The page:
By Robert Washburn
It seems as if politicians from all levels of government are hell-bent on making our towns, villages and hamlets – heck our county – invisible.
It is, as if, our leaders no longer want us to feel like we belong to Northumberland or Port Hope or Cobourg or Hamilton Township or Grafton. Rather they want to change things that make us distinct, unusual and unique. And, this assault on us comes with all kinds of justifications that are meant to soothe the wounds being inflicted.
First, there is the ongoing battle over the Port Hope police force, which thankfully got a small reprieve last week as council delayed the decision for three months while it continues to figure out if it should keep the local force or contract the OPP.
Then, there are the federal government’s plans to change the electoral boundaries for Northumberland County, a move eliminating the current Northumberland-Quinte West riding. Instead, Cobourg, Port Hope and Hamilton Township would join with a region stretching to Kawartha Lakes (think Lindsay, Bobcaygeon and surrounding area). From Grafton east, the residents would be joined with Prince Edward County.
If that was not enough, Cobourg residents got to see the new Parks and Recreation Master plan recently where there are a slew of proposals so outrageous, the councillor in charge, Larry Sherwin is going to get leg cramp from backpedalling so hard. One of the most egregious is the suggestion to remove or relocate the bandshell in Victoria Park.
Each one of these items deserves its own rant ripping apart the faux rationale for even consideration it. The recent opinion pages of this newspaper provide a taste of the public’s negative reaction. But, it is also worthwhile to take a moment to pause and think about all three because a disturbing pattern emerges.
The places we live are more than dots or lines on a map. It is a jambalaya of culture, history, icons and symbols. There are landmarks, old buildings, street names, and features that remind us of our past and inform our future. There are people, who can recall great stories of triumph and tragedy, while there are children playing in the parks who represent the next generation. There are also institutions, which serve us, but also contribute to our identity as a community and not just a subdivision on the edge of a metropolis.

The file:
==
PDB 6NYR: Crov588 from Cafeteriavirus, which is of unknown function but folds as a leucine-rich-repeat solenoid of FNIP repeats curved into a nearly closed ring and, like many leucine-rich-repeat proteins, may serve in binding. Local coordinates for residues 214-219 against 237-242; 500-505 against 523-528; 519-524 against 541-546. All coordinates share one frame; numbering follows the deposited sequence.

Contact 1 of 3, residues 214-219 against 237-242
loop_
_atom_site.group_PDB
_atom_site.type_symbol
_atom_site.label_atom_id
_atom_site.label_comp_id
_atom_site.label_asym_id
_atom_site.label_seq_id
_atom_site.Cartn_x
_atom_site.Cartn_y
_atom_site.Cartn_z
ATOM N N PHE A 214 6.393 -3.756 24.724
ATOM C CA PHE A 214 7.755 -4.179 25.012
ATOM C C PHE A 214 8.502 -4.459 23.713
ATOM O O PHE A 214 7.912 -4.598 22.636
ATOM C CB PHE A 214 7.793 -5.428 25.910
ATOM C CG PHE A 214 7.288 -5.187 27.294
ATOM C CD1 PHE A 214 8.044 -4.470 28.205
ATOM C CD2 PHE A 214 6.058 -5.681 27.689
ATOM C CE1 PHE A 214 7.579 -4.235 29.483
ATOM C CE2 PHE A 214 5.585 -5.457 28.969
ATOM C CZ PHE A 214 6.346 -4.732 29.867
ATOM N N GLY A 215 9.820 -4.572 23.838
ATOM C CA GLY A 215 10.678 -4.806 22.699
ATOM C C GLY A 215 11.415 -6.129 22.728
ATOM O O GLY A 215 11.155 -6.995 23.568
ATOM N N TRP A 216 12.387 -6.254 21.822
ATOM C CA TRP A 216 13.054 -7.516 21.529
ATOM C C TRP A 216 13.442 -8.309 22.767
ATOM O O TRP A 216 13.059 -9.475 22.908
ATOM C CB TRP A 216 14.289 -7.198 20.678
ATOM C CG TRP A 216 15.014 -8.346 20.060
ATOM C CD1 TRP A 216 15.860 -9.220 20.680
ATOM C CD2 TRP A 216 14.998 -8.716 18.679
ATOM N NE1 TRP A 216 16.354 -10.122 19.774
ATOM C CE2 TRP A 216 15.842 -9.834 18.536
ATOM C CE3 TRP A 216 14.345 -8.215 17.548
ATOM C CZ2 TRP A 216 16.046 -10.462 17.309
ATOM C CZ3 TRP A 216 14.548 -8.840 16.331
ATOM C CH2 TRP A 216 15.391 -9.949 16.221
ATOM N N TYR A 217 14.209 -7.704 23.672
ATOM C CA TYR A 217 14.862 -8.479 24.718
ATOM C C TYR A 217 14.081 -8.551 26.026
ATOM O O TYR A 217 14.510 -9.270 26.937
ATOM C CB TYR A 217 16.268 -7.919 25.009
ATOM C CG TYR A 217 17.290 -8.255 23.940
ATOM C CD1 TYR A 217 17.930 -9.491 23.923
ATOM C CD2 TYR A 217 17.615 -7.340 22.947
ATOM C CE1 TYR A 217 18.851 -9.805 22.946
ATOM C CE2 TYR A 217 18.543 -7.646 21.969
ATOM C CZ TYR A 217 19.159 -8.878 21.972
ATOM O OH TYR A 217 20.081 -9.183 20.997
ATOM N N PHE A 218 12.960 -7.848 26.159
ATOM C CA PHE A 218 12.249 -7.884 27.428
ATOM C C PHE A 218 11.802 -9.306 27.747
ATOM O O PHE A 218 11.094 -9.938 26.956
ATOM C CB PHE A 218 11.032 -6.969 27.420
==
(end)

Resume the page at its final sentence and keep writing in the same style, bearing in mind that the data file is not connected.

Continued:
Close your eyes and imagine Victoria Hall in Cobourg, the Ganaraska River in Port Hope, the Santa Claus parade and the cenotaph. It would be impossible to think of us without a local police force or fire department or children’s aid or hospital. Just ask anyone in Port Hope about the last item to know the sting and lasting scars created when its hospital was closed and the new Northumberland Hills was opened in Cobourg.
Yet, the bureaucrats and consultants file reports, plans and proposals that seem to callously disregard the human and cultural factors in favour of shallow rationale of cost-effectiveness and regionalization of services. Whether it is money or population shifts or a sense that newer is better, the reasons do not justify the ends.
Blithely, the politicians are pulled along like a bull with a nose ring, spewing cliché answers, quoting documents and trying to spin the media to sway public opinion. Meanwhile, the public is not fooled as these moves are obviously serving other’s needs and not local residents.
Port Hope citizens have set the example by rising up against town council. Residents elsewhere need to do the same. There should be such a backlash against these proposals so logical, so loud, and so passionate that politicians and civil servants should be trembling. Every tool, new and old must be used from social media to placards; protest marches to email campaigns. We must send a clear message: We are not invisible.